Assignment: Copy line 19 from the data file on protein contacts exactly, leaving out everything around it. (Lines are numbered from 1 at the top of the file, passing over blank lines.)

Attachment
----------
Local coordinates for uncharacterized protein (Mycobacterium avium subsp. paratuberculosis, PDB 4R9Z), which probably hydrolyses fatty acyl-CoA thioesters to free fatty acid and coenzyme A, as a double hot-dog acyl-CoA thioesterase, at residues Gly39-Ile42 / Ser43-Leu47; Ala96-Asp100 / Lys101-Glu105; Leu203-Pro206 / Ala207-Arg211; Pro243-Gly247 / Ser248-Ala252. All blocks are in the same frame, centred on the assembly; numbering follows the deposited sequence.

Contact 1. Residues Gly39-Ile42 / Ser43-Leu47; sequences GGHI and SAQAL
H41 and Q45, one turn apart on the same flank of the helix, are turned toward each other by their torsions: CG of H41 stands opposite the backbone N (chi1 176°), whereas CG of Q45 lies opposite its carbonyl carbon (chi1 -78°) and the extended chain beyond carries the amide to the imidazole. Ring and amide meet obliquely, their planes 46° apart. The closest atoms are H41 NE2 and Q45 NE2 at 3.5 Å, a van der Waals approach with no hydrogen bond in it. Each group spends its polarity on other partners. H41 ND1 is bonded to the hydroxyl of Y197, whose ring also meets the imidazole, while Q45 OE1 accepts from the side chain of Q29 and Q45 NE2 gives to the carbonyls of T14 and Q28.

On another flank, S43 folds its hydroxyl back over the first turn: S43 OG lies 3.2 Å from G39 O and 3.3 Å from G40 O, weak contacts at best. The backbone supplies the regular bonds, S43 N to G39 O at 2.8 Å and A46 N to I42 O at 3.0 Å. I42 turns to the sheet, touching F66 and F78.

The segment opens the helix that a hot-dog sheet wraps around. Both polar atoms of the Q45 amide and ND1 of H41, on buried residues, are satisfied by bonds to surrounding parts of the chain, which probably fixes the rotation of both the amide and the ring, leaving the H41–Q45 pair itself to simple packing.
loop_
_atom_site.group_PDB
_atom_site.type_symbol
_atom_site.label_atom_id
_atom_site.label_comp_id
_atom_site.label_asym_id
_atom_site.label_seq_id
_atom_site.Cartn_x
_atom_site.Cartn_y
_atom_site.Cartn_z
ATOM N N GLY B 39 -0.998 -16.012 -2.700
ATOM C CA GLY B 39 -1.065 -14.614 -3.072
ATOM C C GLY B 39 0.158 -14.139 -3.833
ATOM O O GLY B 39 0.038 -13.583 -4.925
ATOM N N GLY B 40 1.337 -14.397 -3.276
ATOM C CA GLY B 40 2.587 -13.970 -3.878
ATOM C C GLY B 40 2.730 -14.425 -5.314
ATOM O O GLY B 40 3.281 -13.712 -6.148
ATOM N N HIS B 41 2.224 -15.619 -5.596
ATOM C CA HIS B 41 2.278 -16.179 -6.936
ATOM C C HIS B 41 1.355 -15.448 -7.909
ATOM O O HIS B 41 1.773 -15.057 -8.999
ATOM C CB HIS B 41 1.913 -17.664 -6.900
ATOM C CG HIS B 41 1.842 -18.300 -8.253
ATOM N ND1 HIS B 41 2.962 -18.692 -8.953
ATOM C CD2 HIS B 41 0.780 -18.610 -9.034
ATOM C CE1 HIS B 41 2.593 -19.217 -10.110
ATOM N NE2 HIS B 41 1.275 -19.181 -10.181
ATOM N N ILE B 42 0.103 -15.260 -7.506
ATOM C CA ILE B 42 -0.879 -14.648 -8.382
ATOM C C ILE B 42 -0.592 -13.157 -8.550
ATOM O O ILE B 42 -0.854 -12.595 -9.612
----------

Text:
ATOM O O GLY B 39 0.038 -13.583 -4.925